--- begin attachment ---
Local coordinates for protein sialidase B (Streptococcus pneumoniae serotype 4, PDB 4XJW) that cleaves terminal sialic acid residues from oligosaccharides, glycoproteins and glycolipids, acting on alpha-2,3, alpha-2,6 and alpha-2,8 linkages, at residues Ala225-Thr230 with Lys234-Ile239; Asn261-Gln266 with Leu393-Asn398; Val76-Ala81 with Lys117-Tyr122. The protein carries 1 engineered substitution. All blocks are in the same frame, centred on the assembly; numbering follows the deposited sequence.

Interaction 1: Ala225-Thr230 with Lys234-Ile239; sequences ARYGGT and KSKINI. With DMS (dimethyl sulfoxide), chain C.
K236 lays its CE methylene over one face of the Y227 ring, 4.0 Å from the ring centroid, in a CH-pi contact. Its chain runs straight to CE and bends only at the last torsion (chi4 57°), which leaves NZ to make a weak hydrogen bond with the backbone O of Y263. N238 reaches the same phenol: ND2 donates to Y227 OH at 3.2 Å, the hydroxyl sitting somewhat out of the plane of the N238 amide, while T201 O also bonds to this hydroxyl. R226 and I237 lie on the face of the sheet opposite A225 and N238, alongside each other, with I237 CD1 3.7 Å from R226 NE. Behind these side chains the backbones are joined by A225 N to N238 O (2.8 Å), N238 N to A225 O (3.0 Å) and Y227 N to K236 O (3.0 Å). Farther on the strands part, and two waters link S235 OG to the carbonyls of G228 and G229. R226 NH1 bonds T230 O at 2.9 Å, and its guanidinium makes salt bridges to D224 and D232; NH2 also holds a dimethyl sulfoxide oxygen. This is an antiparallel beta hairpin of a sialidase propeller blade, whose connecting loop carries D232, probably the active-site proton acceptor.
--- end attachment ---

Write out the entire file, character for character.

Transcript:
Local coordinates for protein sialidase B (Streptococcus pneumoniae serotype 4, PDB 4XJW) that cleaves terminal sialic acid residues from oligosaccharides, glycoproteins and glycolipids, acting on alpha-2,3, alpha-2,6 and alpha-2,8 linkages, at residues Ala225-Thr230 with Lys234-Ile239; Asn261-Gln266 with Leu393-Asn398; Val76-Ala81 with Lys117-Tyr122. The protein carries 1 engineered substitution. All blocks are in the same frame, centred on the assembly; numbering follows the deposited sequence.

Interaction 1: Ala225-Thr230 with Lys234-Ile239; sequences ARYGGT and KSKINI. With DMS (dimethyl sulfoxide), chain C.
K236 lays its CE methylene over one face of the Y227 ring, 4.0 Å from the ring centroid, in a CH-pi contact. Its chain runs straight to CE and bends only at the last torsion (chi4 57°), which leaves NZ to make a weak hydrogen bond with the backbone O of Y263. N238 reaches the same phenol: ND2 donates to Y227 OH at 3.2 Å, the hydroxyl sitting somewhat out of the plane of the N238 amide, while T201 O also bonds to this hydroxyl. R226 and I237 lie on the face of the sheet opposite A225 and N238, alongside each other, with I237 CD1 3.7 Å from R226 NE. Behind these side chains the backbones are joined by A225 N to N238 O (2.8 Å), N238 N to A225 O (3.0 Å) and Y227 N to K236 O (3.0 Å). Farther on the strands part, and two waters link S235 OG to the carbonyls of G228 and G229. R226 NH1 bonds T230 O at 2.9 Å, and its guanidinium makes salt bridges to D224 and D232; NH2 also holds a dimethyl sulfoxide oxygen. This is an antiparallel beta hairpin of a sialidase propeller blade, whose connecting loop carries D232, probably the active-site proton acceptor.